Another effect can be a feeling of sluggishness. Bingeing is often not accompanied with much physical activity, so it kind of goes without saying that the stationary mode we’re in when consuming all that content does very little to improve energy levels. When I feel sluggish, my brain tends to initiate a thought process that goes a little something like: “I’m tired so even if I stop watching now I won’t be productive. So I can watch just one more episode.” And by “one” I actually mean two. Clearly, my binge-watching is an obstacle to any productive activity I might have planned beforehand.
The month-long binge-watching experiment
I really recommend reading Bailey’s article because it goes into good detail about the standoff that occurs between the logical and the impulsive parts of your brain when bingeing, in an interesting and easy to read way.
One of the lessons that Bailey learned from this was related to the impact that bingeing had on his motivation levels. By the end of the month, his motivation levels were much lower than they had been at the beginning of the month. Remember that sluggish feeling I mentioned before? Chris Bailey had a similar experience.
But it wasn’t just his motivation that was affected. He found that the month-long experiment also reinforced bad habits, which included spending just over $245 on takeout food.
Building on the lessons from his article, one thing I have learned about binge-watching and productivity is that it’s important to counter the bad habits. This Vox article explores the idea that the role of willpower is overrated and whilst I still have lot to learn about willpower, I have come to realise that with binge-watching, it’s not just about having the power to stop yourself from watching 5 more episodes. It’s also about building good habits.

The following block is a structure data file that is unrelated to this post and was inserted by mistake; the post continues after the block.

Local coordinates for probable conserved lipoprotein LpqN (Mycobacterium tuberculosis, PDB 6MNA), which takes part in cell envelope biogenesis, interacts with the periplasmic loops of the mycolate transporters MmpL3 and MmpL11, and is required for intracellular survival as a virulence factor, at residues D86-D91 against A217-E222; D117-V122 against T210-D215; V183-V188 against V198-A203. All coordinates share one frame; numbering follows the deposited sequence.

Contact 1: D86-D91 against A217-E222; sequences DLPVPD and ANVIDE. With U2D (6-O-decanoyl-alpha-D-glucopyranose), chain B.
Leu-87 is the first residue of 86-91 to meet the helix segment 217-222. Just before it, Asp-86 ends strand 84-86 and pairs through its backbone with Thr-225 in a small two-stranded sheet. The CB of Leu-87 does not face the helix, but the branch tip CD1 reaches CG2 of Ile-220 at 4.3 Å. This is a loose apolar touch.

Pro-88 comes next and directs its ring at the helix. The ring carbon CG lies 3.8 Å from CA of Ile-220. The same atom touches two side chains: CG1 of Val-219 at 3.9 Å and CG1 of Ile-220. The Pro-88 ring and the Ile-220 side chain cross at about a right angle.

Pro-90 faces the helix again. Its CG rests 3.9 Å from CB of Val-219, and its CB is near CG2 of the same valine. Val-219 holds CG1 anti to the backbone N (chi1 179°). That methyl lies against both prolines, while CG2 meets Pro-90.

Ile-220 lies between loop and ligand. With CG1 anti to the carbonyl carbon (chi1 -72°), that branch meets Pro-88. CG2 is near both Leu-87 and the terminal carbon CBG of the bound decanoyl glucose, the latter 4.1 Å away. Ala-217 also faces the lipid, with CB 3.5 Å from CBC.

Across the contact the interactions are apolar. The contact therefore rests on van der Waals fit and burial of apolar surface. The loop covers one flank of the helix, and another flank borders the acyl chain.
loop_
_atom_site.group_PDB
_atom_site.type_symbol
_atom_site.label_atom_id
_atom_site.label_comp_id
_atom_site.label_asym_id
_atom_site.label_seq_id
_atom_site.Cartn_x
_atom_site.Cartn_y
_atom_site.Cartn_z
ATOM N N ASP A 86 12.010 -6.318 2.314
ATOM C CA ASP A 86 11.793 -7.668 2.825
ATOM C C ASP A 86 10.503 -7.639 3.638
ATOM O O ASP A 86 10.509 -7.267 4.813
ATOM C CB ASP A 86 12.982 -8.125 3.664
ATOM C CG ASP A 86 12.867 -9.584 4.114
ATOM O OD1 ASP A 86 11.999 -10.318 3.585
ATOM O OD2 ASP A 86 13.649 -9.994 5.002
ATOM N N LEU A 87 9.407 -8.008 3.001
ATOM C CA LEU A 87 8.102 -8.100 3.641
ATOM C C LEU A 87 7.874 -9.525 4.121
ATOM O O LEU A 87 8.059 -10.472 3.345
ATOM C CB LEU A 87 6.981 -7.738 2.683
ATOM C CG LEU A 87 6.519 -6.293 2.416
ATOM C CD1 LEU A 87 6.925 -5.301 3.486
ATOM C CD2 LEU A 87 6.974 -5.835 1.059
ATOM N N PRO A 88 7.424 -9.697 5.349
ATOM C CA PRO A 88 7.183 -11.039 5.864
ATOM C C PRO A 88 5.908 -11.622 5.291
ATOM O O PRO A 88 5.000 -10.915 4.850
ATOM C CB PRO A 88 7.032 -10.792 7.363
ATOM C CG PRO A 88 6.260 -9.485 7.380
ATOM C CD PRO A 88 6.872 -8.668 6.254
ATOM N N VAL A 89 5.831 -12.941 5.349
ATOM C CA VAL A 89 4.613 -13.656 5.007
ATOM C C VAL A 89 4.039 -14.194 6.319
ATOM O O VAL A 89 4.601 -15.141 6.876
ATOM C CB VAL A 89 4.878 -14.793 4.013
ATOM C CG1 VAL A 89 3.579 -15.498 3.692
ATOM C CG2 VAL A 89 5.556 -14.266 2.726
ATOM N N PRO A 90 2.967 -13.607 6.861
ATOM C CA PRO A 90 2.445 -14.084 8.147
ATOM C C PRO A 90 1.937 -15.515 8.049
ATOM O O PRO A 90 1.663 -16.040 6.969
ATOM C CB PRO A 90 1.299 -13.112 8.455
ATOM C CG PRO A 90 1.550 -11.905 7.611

This may be obvious, but with summer coming up, I think it’s worth saying – the time you spend finishing a season of a show (which, if you’re like me, you’re only continuing to watch because you’ve already invested so much time into it) can be used to build better, more productive habits. You could: learn a language; exercise; explore your city/town; start that hobby that you said you’d start months ago; even help someone in need in your neighbourhood. Binge-watching is an escape from reality but I think it’d be dangerous for it to become such a prominent activity, in my own life, that it becomes my reality.
While I’m not saying that we should all stop using Netflix and Amazon immediately and abandon TV and movies forever (wouldn’t that be an interesting experiment?), I am advocating for being more aware of how we consume content.
For me, this means cutting down my bingeing time, identifying and addressing the kind of triggers that usually lead me to binge, and switching this habit out with one that is more productive, so that the gratification I get is more meaningful.
A useful piece of advice Chris Bailey gives for making binge-watching a more productive activity is that you could watch whilst doing tasks such as washing the dishes or doing the laundry. This is actually how I usually watch YouTube vlogs, so cleaning my house is now fun (lol).
So, this is the part where I usually conclude the post, but I actually have questions!
Do you binge-watch? If so, how and what? Can you relate to the feelings of instant gratification and sluggishness? And do you have tips for maintaining your motivation and productivity levels?
I’m interested to get to know The Curiosity Concept readers more!
As always, and especially to those who still have some exams left to go,
onwards and upwards,
Sources I used for this post:
Breaking Binge: Exploring The Effects Of Binge Watching On Television Viewer Reception – Lesley Lisseth Peña
5 huge lessons I learned binge-watching Netflix for a month – Chris Bailey
Why willpower is overrated – Brian Resnick for Vox